EU Friday – 21 June

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EU Friday

Welcome to Better Europe’s weekly update on EU Affairs.


Following the EU elections of 6-9 June, which resulted in an overall shift to the right, EU leaders met for an informal Council meeting on 18 June to agree on the appointment of EU top jobs for the next five years. A consensus had seemed to emerge ahead of the meeting, with EPP figures Ursula von der Leyen (Germany) and Roberta Metsola (Malta) expected to remain at the head of the Commission and Parliament, S&D’s António Costa (Portugal) likely to take the Presidency of the Council, and Renew’s Kaja Kallas envisioned to become EU’s diplomacy head. Yet no agreement was sealed on Monday, and discussions were shelved at least until next week. One explanation for the situation is the negotiating strategy of the EPP, asking for more power through top jobs in return for its electoral success, and their demand to split the Council presidency in half so that the EPP can get one of them. This irritated the Socialists who might ask for concessions on the Parliament presidency in return. On top of that, Italian Prime Minister Giorgia Meloni appeared particularly unpleased with the negotiating process, which largely isolated her and the ECR despite their good results in the elections. This political puzzle will however have to be solved soon, as EU leaders will meet again on 27 and 28 June. With this time a done deal?


After a tight vote in the Parliament and months of a deadlock in the Council, the Nature Restoration Law was finally approved with the tiniest possible margin. Poland voted against together with five other member states, despite its new ‘progressive’ government. Austrian green environment minister Leonore Gewessler defied her Chancellor and supported the law, showing how girls get it done and leaving Slovakia as the only unsure vote. In Brussels, no one does anything out of the goodness of their heart. So, in exchange for a green light to support the 20% restoration of land and sea target, Slovakia received the green light for a controversial law that allows the government to issue emergency permits to kill bears that approach human settlements. Given this, and the recent, contentious and unreliable public consultation on lowering the protection status of wolves (followed by Dolly’s revenge) it does seem that the EU definition of nature restoration misses the key characteristic of every ecosystem – the animals.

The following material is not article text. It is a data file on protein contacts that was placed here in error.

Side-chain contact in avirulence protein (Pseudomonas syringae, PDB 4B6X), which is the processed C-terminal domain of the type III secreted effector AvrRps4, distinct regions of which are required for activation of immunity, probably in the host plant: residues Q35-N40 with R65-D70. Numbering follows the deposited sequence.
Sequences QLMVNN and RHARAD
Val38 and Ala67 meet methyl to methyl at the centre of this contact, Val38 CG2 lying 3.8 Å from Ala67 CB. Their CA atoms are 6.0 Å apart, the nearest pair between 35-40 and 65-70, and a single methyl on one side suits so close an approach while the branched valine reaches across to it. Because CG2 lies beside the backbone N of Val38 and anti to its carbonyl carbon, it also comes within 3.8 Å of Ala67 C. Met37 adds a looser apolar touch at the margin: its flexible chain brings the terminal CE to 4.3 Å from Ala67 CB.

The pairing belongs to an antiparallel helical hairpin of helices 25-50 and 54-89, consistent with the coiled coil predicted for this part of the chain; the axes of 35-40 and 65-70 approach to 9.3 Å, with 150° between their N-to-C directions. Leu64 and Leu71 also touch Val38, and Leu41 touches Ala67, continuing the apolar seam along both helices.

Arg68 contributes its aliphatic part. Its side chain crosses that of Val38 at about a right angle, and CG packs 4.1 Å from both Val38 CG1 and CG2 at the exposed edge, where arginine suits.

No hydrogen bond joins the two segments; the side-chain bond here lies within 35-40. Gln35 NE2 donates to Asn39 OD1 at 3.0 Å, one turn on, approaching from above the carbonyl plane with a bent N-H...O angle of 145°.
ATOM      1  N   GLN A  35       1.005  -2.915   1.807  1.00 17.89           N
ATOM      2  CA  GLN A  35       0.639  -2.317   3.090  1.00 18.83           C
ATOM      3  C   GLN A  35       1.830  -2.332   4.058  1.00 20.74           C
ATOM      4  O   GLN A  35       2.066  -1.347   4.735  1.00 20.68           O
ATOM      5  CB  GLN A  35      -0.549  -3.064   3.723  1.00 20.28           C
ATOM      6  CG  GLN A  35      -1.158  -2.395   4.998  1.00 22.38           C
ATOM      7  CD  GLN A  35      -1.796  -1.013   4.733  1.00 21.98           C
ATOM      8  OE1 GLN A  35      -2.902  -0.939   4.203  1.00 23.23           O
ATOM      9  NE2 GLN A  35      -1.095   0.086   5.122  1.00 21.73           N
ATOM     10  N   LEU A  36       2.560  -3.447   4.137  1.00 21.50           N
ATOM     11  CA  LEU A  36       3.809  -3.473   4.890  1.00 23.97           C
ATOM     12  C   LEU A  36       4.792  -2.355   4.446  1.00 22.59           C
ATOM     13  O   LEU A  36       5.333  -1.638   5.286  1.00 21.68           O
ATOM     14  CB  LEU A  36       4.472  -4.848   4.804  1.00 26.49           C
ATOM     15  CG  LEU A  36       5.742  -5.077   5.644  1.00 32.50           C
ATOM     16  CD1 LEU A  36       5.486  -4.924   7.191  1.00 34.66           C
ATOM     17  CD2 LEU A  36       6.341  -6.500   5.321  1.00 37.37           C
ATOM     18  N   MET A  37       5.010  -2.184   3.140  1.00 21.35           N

Amidst all the uncertainty about the new Commission and its agenda, a few initiatives are very likely to happen and it’s clear that something needs to be done about the Sustainable Finance Disclosure Regulation, one of the first pieces of EU sustainable finance legislation adopted back in 2019. The European financial supervisors are clear about what they want in a report published this week: a sustainability indicator to grade financial products such as investment funds, life insurance and pension products. Moving forward from the confusing green (“Article 8”) and dark green (“Article 9”) categories, the indicator could be designed as a five-point scale similar to the one that we see increasingly see on food or electric appliances. The supervisors also propose to improve the definition of sustainable investments, including on social indicators, and to simplify disclosures, with all of this to be consumed testing before putting forward any new proposals.